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Student Alumni Series with Niko Lyons, Lighting Designer

Published: October 1, 2018

“Niko Lyons lighting is sensational, especially during the dramatic Fogg's Asylum scene of Act 2.”
Broadway World’s review of Sweeney Todd: The Demon Barber of Fleet Street

Niko Lyons is a former student of the Marcia P. Hoffman School of the Arts – now, he does lighting design for performances all across Tampa Bay!

Lighting Design from Sweeny Todd The Musical

How did you get started with the Marcia P. Hoffman and did your time there help you with your current job?

“I got my start at the Marcia P. Hoffman School of the Arts in 2013 as a student in the Technical Theater Career Training program. During my time in the program, I met Dustin, who is the House Electrician at Ruth Eckerd Hall. Shortly after, I applied for an internship in the education programing, assisting with the lighting for the summer camps. Funny enough, I actually did not get the job! It was only until another intern left that I was given the opportunity. During my time interning, I met Jason Weber, the now former House Technician at the Capitol Theatre. Jason and Dustin gave me encouragement and introduced me to the local chapter of International Alliance of Theatrical Stage Employees, which in turn led me to pursue lighting design. When I turned 18 years old, I was able to start on the bottom of the call list and it has been my life ever since.”

What sparked your interest in lighting design?

“I became interested in lighting design because typically, lighting is not a center piece in theatrical design. I found that often times, lighting designers are trying to tell the story of the show just as much as the actors, but rather than singing and dancing it is done by invoking subliminal feeling in the audience with lighting. It is a varied bunch of color choice and fixture positions to get the feel required. Most of the time, concert lighting is the exact opposite than lighting in theatrical design. I’m a big fan of the “flash and trash,” which is taking big beams of light and throwing them around all over the place. Most of the work in concert lighting is lighting the air with beams, it doesn’t matter as much what it looks like on the talent.”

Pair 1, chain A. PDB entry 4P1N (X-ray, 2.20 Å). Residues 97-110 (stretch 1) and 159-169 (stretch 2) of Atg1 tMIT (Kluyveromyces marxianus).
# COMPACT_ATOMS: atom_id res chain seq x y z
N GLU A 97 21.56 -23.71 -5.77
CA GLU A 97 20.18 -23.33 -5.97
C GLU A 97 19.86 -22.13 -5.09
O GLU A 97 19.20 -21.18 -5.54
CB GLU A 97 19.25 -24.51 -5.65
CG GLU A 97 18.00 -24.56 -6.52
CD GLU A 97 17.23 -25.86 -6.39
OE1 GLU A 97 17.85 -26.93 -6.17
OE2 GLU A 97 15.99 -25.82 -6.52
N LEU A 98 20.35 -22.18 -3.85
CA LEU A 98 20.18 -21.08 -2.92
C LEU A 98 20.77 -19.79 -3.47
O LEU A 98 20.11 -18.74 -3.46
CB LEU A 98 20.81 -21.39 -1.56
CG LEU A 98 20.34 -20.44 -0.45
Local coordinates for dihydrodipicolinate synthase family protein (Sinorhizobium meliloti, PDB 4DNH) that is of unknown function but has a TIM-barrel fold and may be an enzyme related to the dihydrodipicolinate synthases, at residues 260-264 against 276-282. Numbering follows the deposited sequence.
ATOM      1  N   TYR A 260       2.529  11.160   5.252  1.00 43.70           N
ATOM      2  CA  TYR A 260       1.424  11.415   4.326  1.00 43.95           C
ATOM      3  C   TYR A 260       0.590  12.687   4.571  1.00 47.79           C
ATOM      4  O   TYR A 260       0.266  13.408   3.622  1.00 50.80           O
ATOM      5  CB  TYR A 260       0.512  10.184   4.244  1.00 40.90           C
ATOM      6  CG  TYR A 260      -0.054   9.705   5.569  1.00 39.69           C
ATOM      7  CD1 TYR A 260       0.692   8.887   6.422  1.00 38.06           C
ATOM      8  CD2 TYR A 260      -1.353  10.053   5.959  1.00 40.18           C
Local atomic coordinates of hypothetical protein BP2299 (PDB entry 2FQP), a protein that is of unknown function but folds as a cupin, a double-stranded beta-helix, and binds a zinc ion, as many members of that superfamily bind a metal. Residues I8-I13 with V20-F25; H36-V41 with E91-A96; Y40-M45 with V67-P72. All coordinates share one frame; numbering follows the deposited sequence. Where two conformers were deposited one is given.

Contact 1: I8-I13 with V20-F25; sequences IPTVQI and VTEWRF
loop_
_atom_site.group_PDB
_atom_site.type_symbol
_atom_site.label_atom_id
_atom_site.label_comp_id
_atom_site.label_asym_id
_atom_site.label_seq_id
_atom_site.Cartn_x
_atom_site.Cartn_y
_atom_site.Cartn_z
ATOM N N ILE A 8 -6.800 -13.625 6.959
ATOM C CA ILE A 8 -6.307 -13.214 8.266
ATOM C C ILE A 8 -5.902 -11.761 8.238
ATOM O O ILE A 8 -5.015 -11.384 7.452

Niko Lyons Lighting Designer

What is your current job and what is a typical day like?

“My usual day consists of working a concert somewhere, mostly the Capitol Theatre, which is owned an operated by Ruth Eckerd Hall. Aside from that, I work across Tampa Bay fairly often, programming and sometimes designing for ballets, operas, etc. During the summers I enjoy working for Mrs. Sharon Reid-Kane (Education & Outreach Officer and Vice President of Education & Outreach at The Marcia P. Hoffman School of the Arts) designing the summer shows! From Shrek to Sweeney Todd, they are all different and I enjoy making everyone’s visions a reality.”

What’s your advice to anyone interested in lighting design?

For anyone interested in lighting design, I’d say surrounding yourself with people who have more experience than you is invaluable. Learning on the job, interning as a stage hand or better yet a console programmer (assistant to the lighting designer who programs the show during the rehearsal phase) for seasoned designers from the Broadway World is about the best training you can get.

For more information, please check out the Hoffman portion of our website to learn more about upcoming classes.